The Red Sox have an expensive option on David Ortiz. I’ve convinced myself that there would be dumber things for the Sox to do than pay Ortiz $12 million next year, if for no other reason than it will limit their controversial offseason moves to one (Papelbon) and at some point the hassle reduction is worth a couple million bucks if you have it to spare.
But that’s apparently not good enough for Big Papi:
In an interview for The Bradford Files podcast, Red Sox designated hitter David Ortiz explained
that he won’t feel ‘comfortable’ playing under a one-year deal for next
season, citing his discomfort with going through some of the pressures
that he experienced throughout the 2010 campaign.
Ortiz says he really wants to stay in Boston, but he also says that the scrutiny he faces there is too much to take without an extra year on a deal:
“I don’t think I
can keep up with all the crap that you go through just because you cool
off for one week or one month. I think the only way you can stay away
from that when people know you have a guaranteed contract.”
I see this in exactly the opposite way. The “pressure” of being in a walk year — which, for all practical purposes, 2010 was for him — seemed to suit his production just fine. Only a psychiatrist can tell us for sure, but Ortiz would not have been the first player to step his game up, unconsciously or otherwise, because he needed to in order to secure his future. Give him two years — which would almost certainly be his last contract — and maybe the motivation is gone.
Likewise, does Ortiz really think a multi-year contract would bring him less scrutiny if he slumps? The Boston writers can be vicious, but they’re not dumb, and it would not be long before the “we’re stuck with this through the 2012 season?” sentiment started to build. If he has a one year contract and falls off a cliff people can at least calm themselves with the notion that, hey, it will be over soon.
Ortiz is probably worth one year and $7 million or so. Picking up his one year, $12 million option isn’t the best move ever, but it’s doable. Guaranteeing his presence for two or more seasons at this point of his career, however, seems like madness.
The Associated Press is reporting that the Cubs and starter Jake Arrieta have avoided arbitration, agreeing to a $10.7 million salary for the 2016 season. That marks the highest salary on a one-year deal for a pitcher with four years of service, the AP notes. Arrieta and the Cubs were set to go before an independent arbitrator but now can simply focus on the season ahead.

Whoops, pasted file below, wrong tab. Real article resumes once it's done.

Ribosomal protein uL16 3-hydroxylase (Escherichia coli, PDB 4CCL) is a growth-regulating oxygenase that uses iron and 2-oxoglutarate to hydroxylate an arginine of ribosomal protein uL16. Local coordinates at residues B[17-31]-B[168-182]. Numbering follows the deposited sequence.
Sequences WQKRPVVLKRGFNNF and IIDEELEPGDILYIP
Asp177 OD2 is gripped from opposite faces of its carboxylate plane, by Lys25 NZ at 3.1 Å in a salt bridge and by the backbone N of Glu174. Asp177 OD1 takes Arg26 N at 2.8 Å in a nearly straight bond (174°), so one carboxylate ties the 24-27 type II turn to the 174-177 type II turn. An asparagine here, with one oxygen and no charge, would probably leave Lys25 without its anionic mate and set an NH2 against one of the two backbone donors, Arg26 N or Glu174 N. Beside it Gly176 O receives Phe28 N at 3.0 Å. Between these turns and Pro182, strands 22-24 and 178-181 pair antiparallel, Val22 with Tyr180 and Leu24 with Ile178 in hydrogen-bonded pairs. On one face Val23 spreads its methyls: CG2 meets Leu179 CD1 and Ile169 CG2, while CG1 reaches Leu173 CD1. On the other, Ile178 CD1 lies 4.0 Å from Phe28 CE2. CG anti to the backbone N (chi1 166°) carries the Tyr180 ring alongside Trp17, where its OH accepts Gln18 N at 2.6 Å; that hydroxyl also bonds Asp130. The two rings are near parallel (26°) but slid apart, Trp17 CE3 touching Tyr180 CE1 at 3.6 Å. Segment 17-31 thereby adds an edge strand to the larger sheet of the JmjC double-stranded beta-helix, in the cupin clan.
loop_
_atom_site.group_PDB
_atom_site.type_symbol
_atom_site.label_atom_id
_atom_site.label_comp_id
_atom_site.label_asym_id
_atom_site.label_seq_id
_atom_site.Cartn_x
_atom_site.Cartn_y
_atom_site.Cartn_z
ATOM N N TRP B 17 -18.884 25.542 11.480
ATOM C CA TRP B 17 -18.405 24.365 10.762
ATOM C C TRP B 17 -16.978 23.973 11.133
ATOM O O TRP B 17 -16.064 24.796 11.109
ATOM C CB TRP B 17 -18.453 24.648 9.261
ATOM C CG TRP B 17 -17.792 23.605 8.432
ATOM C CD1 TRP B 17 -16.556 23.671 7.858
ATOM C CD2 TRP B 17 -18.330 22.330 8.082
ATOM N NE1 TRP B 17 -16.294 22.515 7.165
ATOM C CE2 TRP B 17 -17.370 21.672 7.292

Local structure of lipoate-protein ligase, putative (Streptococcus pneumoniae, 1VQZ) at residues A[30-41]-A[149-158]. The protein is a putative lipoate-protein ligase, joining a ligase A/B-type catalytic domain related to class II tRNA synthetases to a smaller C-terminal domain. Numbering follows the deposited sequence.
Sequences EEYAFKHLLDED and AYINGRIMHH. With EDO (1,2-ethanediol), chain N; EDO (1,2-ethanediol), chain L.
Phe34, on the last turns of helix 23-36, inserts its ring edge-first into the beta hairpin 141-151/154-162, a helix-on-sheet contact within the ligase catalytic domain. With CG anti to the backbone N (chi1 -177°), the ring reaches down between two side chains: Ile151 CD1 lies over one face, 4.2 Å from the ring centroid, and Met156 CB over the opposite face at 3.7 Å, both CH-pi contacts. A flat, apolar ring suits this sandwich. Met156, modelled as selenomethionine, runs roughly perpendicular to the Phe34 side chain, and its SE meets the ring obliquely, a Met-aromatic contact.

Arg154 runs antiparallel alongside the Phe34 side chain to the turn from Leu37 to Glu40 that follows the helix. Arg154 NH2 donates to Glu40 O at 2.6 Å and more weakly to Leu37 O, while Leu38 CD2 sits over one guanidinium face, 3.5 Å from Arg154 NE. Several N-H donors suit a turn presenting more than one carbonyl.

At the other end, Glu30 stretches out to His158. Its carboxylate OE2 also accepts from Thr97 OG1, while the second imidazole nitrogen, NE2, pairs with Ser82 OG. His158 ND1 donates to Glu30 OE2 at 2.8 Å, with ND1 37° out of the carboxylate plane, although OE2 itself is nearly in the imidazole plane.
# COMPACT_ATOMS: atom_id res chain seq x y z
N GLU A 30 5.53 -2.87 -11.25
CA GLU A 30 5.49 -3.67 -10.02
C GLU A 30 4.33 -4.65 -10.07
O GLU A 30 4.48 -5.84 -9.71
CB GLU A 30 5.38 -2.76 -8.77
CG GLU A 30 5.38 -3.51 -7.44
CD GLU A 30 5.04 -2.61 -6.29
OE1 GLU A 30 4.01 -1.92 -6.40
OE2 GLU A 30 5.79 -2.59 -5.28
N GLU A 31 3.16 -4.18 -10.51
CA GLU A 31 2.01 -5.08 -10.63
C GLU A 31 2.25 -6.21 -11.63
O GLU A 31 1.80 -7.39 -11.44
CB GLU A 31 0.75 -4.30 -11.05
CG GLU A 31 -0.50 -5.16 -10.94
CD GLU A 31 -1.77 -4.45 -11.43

Arrieta, 29, is in his second of three years of arbitration eligibility. He had filed for $13 million while the Cubs countered at $7.5 million. The $5.5 million gap was the largest among players who did not come to terms with their respective teams by the January deadline. The $10.7 million salary is $450,000 above the midpoint between the two submitted figures.
Arrieta won the National League Cy Young Award for his performance this past season, narrowly edging out Zack Greinke, then with the Dodgers. Arrieta led the majors with 22 wins, four complete games, and three shutouts. With that, he compiled a 1.77 ERA and a 236/48 K/BB ratio across 229 innings.
Once a top prospect in the Orioles’ minor league system, Arrieta struggled in the majors but found immediate success with the Cubs in 2013 after the O’s traded him along with Pedro Strop in exchange for Steve Clevenger and Scott Feldman.
Per Baseball America’s Matt Eddy, the Giants have signed infielder Conor Gillaspie to a minor league deal. Gillaspie was selected by the Giants in the supplemental round of the 2008 draft, then was traded to the White Sox in February 2013.
Gillaspie, 28, hit a meager .228/.269/.359 with four home runs and 24 RBI in 253 plate appearances between the White Sox and Angels during the 2015 season. Almost all of his playing time has come at third base but he can also play first base if needed.
The Giants, thin on depth, will allow Gillaspie to audition in spring training for a spot on the 25-man roster.
Jon Morosi of FOX Sports reports that free agent reliever Joe Nathan, recovering from Tommy John surgery, plans to pitch in 2016 according to his agent Dave Pepe. According to Pepe, Nathan’s workouts are “going well” and the right-hander is “definitely planning on playing this year.”
Nathan, 41, got the final out on Opening Day (April 6) against the Twins before going on the disabled list with a flexor strain in his right elbow, causing him to miss the next 161 games. He will likely be able to contribute out of the bullpen in late May or early June if he has no setbacks. On a minor league deal or incentive-laden major league deal, Nathan could make for a low-risk gamble.
Over a 15-season career that dates back to 1999 (he did not pitch in the majors in 2001 or 2010), Nathan has 377 saves with a 2.89 ERA and a 967/340 K/BB ratio over 917 innings.
On Thursday, we learned that the Diamondbacks were still considering free agent reliever Tyler Clippard. You can add the Rays to the list as well, per Marc Topkin of the Tampa Bay Times.
The Rays traded lefty reliever Jake McGee to the Rockies in exchange for outfielder Corey Dickerson in late January, so Clippard would be able to slot right in behind closer Brad Boxberger. Clippard, 30, compiled a 2.92 ERA with 64 strikeouts and 31 walks over 71 innings in a season split between the Athletics and Mets. The strikeout rate was at its lowest since the right-hander become a full-time reliever in 2009, and his walk rate was at its highest since 2010, which may be a factor in his still being a free agent in February.